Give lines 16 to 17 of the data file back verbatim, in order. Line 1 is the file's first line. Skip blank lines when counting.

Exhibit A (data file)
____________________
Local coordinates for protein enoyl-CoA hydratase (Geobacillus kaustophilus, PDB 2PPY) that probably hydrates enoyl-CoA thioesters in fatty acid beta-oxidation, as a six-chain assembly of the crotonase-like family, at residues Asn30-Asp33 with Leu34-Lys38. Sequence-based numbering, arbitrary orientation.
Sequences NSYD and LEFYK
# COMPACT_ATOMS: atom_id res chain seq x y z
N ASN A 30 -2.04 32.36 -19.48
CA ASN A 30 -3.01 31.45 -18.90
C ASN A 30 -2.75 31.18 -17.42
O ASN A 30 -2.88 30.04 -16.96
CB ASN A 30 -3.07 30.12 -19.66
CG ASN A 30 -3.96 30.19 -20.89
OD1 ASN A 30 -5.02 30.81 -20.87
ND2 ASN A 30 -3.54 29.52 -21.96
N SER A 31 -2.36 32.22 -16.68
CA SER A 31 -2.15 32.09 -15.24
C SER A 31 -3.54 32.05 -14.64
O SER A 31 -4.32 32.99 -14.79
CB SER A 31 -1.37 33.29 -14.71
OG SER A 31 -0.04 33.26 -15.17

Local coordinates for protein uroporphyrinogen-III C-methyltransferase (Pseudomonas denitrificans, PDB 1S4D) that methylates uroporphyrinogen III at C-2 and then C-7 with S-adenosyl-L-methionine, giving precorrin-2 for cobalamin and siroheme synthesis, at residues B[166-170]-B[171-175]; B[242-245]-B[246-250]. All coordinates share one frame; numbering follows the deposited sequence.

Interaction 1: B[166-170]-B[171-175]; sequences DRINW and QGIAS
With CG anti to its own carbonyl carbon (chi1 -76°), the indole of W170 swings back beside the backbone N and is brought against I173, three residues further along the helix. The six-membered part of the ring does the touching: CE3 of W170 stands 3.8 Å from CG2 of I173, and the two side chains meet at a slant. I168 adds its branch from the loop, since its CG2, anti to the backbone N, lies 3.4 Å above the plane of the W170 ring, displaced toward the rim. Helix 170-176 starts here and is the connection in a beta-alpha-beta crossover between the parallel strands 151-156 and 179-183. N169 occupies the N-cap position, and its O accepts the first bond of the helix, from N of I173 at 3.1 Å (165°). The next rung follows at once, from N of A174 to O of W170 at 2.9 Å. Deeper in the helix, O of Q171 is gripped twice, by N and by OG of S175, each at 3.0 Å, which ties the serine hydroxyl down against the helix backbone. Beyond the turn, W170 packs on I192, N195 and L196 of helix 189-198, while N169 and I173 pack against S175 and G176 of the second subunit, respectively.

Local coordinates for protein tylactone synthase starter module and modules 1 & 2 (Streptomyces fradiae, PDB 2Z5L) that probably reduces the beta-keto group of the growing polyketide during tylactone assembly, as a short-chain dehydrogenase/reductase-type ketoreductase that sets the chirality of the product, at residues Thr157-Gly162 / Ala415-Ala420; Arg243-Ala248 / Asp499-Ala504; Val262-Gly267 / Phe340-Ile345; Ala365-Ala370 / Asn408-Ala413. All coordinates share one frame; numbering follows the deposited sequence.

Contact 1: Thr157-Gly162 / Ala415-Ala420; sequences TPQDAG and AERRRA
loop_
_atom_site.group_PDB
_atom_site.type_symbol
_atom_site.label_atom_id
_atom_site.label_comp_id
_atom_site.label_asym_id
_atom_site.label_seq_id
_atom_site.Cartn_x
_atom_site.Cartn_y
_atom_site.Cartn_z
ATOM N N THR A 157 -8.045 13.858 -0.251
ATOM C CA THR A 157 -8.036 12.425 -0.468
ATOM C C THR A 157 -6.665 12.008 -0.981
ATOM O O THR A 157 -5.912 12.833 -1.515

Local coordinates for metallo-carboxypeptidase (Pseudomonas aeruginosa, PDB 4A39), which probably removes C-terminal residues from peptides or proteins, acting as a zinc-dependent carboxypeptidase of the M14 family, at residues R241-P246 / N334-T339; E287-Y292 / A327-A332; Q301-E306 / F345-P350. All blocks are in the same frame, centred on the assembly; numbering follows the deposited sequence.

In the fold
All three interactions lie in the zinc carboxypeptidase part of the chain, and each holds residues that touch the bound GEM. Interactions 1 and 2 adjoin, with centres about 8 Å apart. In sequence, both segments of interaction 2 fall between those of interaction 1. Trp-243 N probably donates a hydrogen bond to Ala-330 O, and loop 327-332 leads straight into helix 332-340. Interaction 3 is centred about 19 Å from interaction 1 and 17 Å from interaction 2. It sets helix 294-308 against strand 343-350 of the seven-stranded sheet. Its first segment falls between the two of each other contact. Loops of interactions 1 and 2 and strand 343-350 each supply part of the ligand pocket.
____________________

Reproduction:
CB SER A 31 -1.37 33.29 -14.71
OG SER A 31 -0.04 33.26 -15.17